OPINION: Are shorter breaks or longer breaks better?


Hailey Stessman

Can an altered academic calendar greatly affect a student’s semester experience? Graphic by Hailey Stessman/The Gateway

I vaguely remember crying after I emailed my final paper to my professor last semester. I was exhausted, sleep deprived and in desperate need of a hug. Despite the mental, and sometimes physical pain, nothing compares to the immediate relief that comes from finishing all of your finals. Throughout the duration of the previous finals season, I was talking to my friend who attends the University of Nebraska Lincoln (UNL). But in contrast to my panicked hysterical state of studying and writing papers, he was enjoying a warm cup of tea on his porch while journaling– the embodiment of relaxation.

UNL ended the fall semester on Nov. 25, right before Thanksgiving. The shortened semester, consisting of no breaks, was implemented due to the risks associated with COVID-19 on campus and in the community. UNO, however, decided to keep its usual semester plan by holding exams the week of Dec. 14 with the normal mini breaks, such as fall break, throughout the semester. In August, and even now, I wasn’t too sure where I stood with the academic calendar.

While I did appreciate the small breaks sprinkled throughout the months and a longer period to finish assignments, I am incredibly dissatisfied with how quickly winter break flew by. By now, there has been a universal understanding that the pandemic has completely altered our perception of time and the passing of the months. It seems as though I blinked and it’s already the second week of January.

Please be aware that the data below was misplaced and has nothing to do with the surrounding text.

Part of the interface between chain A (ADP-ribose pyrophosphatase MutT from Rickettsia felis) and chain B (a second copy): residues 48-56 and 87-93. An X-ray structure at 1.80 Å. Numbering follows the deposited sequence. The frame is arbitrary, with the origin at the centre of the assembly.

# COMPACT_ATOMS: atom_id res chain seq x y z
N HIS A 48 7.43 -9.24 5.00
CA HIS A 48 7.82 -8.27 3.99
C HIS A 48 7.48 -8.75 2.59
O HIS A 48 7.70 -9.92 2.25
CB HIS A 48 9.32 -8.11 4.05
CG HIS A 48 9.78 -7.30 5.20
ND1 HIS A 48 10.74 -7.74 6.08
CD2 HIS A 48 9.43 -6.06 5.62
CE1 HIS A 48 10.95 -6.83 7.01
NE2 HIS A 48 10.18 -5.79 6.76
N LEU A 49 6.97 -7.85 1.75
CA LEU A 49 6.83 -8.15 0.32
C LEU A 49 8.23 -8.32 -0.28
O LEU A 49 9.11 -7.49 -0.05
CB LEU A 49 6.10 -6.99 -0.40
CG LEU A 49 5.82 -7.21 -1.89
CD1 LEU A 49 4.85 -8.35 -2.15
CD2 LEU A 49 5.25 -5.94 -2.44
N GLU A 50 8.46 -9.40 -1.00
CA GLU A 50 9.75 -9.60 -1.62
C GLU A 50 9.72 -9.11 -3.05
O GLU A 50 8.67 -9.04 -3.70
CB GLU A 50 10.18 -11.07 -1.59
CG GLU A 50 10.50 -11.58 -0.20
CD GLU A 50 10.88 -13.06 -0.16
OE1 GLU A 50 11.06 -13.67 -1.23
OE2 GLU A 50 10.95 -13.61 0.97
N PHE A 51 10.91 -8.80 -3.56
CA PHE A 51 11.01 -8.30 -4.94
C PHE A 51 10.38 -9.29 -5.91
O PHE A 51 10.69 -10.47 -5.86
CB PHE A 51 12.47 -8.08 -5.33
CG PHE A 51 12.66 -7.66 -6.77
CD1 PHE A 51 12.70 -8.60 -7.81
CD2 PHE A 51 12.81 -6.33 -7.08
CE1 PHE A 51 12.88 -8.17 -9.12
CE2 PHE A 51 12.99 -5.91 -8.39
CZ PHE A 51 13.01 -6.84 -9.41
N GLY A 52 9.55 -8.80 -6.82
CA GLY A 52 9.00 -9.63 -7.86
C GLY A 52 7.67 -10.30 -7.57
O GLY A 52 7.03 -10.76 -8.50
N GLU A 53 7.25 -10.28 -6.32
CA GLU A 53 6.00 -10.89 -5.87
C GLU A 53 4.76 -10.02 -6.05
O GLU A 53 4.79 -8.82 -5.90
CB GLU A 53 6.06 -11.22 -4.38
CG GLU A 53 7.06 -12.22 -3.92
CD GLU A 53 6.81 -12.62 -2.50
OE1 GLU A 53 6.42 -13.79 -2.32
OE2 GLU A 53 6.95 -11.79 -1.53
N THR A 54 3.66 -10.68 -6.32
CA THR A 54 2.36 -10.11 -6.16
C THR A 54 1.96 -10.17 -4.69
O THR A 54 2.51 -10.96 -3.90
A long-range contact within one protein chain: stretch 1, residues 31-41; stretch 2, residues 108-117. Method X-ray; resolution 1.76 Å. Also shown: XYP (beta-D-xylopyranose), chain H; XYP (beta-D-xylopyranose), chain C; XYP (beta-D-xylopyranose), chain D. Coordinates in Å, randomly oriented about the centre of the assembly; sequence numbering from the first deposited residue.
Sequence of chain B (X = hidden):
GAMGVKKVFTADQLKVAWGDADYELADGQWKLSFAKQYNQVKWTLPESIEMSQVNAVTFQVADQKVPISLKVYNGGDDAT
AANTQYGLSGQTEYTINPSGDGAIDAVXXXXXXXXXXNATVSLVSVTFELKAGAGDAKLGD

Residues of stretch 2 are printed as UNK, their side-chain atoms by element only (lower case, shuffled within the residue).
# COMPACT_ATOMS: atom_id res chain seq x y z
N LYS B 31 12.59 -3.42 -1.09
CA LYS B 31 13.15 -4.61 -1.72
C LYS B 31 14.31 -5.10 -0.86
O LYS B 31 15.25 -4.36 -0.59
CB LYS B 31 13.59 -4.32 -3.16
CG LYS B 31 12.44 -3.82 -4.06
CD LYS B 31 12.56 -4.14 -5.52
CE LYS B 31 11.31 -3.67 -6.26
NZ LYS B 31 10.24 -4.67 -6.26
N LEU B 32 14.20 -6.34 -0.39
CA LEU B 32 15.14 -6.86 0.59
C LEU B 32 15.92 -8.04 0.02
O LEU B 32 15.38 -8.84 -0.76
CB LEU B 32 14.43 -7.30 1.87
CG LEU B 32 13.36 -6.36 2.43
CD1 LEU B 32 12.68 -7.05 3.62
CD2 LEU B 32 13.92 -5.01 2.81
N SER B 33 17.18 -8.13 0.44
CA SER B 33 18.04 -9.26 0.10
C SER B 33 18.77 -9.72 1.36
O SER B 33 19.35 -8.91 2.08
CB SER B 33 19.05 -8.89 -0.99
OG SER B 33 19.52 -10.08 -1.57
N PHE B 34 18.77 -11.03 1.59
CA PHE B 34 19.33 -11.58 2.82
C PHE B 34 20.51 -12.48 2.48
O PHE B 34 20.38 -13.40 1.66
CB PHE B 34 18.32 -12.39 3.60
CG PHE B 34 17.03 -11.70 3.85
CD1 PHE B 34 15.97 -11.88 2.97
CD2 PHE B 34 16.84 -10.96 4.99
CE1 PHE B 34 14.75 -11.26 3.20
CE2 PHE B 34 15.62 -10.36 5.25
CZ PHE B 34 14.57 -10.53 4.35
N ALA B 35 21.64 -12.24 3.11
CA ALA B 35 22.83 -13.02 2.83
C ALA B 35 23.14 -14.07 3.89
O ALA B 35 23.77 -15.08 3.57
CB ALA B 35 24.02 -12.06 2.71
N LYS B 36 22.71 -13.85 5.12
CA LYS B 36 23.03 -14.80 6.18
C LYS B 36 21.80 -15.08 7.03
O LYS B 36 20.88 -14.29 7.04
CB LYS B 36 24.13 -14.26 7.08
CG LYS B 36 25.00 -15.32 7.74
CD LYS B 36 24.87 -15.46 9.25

Even though my responsibilities drastically decreased once my final paper had been submitted, I still felt as though the burden of school was weighing heavily on my shoulders. I didn’t feel relaxed. Perhaps the fast approaching return to school was looming over me and it was pointless to let go of the mindset of a student in the middle of her college career to take a breather. But when I reflect on my fall semester experience, I vividly recall the panic of not being able to complete all of my projects before my assigned deadlines, despite the elongated semester.

So, the question stands: Is a longer semester with multiple short breaks or a shorter semester with an extended break better?

When speaking with my friend in Lincoln about his shortened fall semester, there were some mixed feelings. He enjoyed being able to take a proper break, but he was also aware that he would not be able to afford falling behind in his assignments, due to the shorter semester and more imminent deadlines.

Especially in a pandemic climate, periods of rest are crucial for one’s mental health. Both formats of a shortened and a normal semester each have their pros and cons. Would I rather overexert myself to finish all my assignments knowing I have a longer period of time to recuperate, or stay at a normal pace, still with the risk of falling behind, knowing I can have periodic breaks throughout the duration of the semester? Is it worth it, and if so, at what cost?

No matter what you prefer in terms of your semester plan, breaks are a necessity even if it seems as though you don’t have enough time for one. You deserve to rest. I hope that both universities understand the immense pressure students continue to face on a daily basis. It should be the top priority of each university to ensure that the wellbeing of their students is taken care of in all aspects, including the academic calendar.